Jump to: Overview (2) | Mini Bio (1) | Spouse (2) | Trivia (3) | Personal Quotes (6)

Overview (2)

Born in London, England, UK
Height 5' (1.52 m)

Mini Bio (1)

London born and bred, Lowri Turner began her career as a fashion journalist for The Observer and became Fashion Editor at the London Evening Standard.

Her television career started on GMTV in 1993. The same year, she was interviewed for the BBC documentary Doctor Who: 30 Years in the Tardis (1993), in which she admitted to finding Jon Pertwee sexy! She is now in much demand as a TV personality and presents a Sunday morning radio show on BBC London 94.9 FM.

- IMDb Mini Biography By: Anonymous

Spouse (2)

Nicol Batra (21 December 2005 - present) (separated) (1 child)
Paul Connew (2001 - ?) (divorced) (2 children)

Trivia (3)

On 31 May 2000, her son, Griffin, was born.
Turner and her husband Paul split up while Turner was just a few weeks pregnant with their second son, Merlin, in March 2003.
She has an identical twin sister.

Personal Quotes (6)

We had the very bad luck to be young in the very grim decade of the seventies and the only decent thing that happened was punk.
There are very few men who can get away with a velvet jacket and a frill-fronted shirt, I can think of Jimi Hendrix and Jon Pertwee and they are the only ones.
The reality is it ages a man. I think if you ask any man, "Would you like to go bald?", none of them are going to say yes.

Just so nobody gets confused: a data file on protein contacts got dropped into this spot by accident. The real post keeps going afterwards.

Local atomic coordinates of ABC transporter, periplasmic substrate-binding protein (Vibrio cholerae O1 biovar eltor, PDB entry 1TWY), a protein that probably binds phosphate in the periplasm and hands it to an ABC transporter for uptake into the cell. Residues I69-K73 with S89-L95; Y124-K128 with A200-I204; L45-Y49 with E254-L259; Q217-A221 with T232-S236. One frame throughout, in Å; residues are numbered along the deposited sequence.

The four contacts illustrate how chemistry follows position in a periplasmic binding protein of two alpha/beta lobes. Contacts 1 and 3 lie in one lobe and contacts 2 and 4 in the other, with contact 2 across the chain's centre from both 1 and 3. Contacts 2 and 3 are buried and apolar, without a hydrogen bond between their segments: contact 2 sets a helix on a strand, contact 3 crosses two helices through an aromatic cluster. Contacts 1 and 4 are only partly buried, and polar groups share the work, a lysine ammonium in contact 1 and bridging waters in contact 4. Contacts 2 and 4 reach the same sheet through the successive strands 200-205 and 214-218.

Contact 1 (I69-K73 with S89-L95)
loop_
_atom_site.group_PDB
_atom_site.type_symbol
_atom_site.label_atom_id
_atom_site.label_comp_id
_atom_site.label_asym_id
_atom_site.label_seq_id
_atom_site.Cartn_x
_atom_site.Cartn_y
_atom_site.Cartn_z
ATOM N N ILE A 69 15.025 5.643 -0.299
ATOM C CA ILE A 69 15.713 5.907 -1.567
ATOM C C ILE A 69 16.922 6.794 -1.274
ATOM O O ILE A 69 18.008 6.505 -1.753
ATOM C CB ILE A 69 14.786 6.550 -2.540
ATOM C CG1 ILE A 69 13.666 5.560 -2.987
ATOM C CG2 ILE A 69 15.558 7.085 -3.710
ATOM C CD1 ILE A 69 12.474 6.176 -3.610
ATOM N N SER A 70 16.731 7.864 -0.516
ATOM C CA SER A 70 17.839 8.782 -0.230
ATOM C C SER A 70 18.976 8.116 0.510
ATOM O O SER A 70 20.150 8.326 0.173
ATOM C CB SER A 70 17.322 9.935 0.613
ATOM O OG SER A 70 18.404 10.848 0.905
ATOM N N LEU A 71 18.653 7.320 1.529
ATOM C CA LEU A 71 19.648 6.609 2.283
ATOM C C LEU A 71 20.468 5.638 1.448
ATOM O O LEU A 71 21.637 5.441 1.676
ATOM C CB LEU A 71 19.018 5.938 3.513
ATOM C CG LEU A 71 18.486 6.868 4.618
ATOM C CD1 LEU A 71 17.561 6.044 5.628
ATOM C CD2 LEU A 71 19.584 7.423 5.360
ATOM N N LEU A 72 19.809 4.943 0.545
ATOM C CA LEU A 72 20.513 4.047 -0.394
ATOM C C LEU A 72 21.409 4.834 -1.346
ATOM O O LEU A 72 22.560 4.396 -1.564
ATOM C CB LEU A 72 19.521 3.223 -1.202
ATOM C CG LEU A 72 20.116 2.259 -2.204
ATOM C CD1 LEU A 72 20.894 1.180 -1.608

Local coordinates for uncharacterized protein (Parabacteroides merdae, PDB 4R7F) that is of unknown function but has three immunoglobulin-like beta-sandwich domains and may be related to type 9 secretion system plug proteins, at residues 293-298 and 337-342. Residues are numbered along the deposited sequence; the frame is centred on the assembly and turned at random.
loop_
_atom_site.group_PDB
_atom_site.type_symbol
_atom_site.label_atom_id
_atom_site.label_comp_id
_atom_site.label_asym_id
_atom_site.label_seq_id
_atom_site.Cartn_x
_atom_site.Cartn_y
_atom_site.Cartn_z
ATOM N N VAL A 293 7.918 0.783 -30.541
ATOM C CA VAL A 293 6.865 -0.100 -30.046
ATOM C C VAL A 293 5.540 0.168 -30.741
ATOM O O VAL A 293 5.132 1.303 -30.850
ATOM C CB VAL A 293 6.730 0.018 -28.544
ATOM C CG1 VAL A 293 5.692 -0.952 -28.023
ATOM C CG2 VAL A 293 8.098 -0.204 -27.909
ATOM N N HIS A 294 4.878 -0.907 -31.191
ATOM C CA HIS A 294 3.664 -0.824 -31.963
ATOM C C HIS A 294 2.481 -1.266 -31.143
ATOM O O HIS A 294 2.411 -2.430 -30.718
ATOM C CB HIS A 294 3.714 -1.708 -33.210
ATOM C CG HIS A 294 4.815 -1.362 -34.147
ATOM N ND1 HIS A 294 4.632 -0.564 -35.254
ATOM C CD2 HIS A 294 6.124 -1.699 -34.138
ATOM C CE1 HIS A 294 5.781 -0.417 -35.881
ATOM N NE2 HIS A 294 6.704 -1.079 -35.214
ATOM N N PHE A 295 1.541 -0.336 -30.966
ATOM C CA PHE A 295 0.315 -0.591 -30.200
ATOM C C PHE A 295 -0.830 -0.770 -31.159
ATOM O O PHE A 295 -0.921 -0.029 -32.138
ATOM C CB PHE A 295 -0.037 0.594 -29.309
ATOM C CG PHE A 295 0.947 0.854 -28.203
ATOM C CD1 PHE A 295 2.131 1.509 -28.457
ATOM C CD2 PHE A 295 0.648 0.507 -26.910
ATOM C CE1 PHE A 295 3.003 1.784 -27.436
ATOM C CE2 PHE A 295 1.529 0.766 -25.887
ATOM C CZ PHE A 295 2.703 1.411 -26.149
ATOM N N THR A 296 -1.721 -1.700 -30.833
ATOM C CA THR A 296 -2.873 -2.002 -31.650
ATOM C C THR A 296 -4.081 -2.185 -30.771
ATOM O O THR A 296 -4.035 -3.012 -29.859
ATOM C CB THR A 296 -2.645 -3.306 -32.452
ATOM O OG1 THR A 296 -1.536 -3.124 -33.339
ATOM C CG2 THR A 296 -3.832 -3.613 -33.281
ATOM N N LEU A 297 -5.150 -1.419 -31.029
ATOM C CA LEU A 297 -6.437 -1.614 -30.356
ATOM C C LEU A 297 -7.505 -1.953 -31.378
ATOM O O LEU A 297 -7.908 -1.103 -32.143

I hate that. I think men tend to shave their heads when they're losing their hair because you don't get the comb-over. I think you look really thuggish, that's the real problem with that. (On men with shaved heads)
I do think people have a right not to like Shakespeare (William Shakespeare).
I don't think gay men make good party leaders or Prime Ministers. This has nothing to do with what they do in bed but everything to do with their lives in general. Before I am accused of prejudice, I should say that not only are some of my best friends gay, but probably most of them are. I work in the media, for goodness sake. It is precisely because I know such a lot of gay men that I can say that I don't think many of them are capable of representing the interests of the vast majority of people. Their lifestyles are too divorced from the norm. They are not better or worse, but they are different. Gay men face challenges of their own, but they do not face those associated with having children which is the way most of us live. I have gay friends whose biggest headache is whether to have a black sofa or a cream one. If they have a child it is a dog.

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